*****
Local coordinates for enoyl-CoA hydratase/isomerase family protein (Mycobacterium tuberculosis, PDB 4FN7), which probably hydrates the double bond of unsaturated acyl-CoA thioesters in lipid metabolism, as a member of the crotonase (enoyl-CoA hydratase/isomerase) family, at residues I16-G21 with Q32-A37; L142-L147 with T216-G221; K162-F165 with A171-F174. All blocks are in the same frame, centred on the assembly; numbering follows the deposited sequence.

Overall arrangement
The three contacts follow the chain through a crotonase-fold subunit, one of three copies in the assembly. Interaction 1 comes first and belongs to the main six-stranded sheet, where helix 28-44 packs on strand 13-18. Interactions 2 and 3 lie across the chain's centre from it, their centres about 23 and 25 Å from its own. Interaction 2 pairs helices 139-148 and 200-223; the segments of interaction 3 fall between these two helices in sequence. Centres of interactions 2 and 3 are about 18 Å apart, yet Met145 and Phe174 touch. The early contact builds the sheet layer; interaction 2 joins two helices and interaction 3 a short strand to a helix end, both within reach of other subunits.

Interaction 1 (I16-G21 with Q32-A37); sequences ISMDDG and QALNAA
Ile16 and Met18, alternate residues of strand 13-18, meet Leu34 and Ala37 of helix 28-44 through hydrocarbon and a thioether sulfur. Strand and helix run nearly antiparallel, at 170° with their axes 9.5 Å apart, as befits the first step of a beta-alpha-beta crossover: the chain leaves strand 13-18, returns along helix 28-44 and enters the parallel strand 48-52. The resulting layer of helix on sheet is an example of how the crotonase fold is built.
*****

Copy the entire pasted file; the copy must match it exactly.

Local coordinates for enoyl-CoA hydratase/isomerase family protein (Mycobacterium tuberculosis, PDB 4FN7), which probably hydrates the double bond of unsaturated acyl-CoA thioesters in lipid metabolism, as a member of the crotonase (enoyl-CoA hydratase/isomerase) family, at residues I16-G21 with Q32-A37; L142-L147 with T216-G221; K162-F165 with A171-F174. All blocks are in the same frame, centred on the assembly; numbering follows the deposited sequence.

Overall arrangement
The three contacts follow the chain through a crotonase-fold subunit, one of three copies in the assembly. Interaction 1 comes first and belongs to the main six-stranded sheet, where helix 28-44 packs on strand 13-18. Interactions 2 and 3 lie across the chain's centre from it, their centres about 23 and 25 Å from its own. Interaction 2 pairs helices 139-148 and 200-223; the segments of interaction 3 fall between these two helices in sequence. Centres of interactions 2 and 3 are about 18 Å apart, yet Met145 and Phe174 touch. The early contact builds the sheet layer; interaction 2 joins two helices and interaction 3 a short strand to a helix end, both within reach of other subunits.

Interaction 1 (I16-G21 with Q32-A37); sequences ISMDDG and QALNAA
Ile16 and Met18, alternate residues of strand 13-18, meet Leu34 and Ala37 of helix 28-44 through hydrocarbon and a thioether sulfur. Strand and helix run nearly antiparallel, at 170° with their axes 9.5 Å apart, as befits the first step of a beta-alpha-beta crossover: the chain leaves strand 13-18, returns along helix 28-44 and enters the parallel strand 48-52. The resulting layer of helix on sheet is an example of how the crotonase fold is built.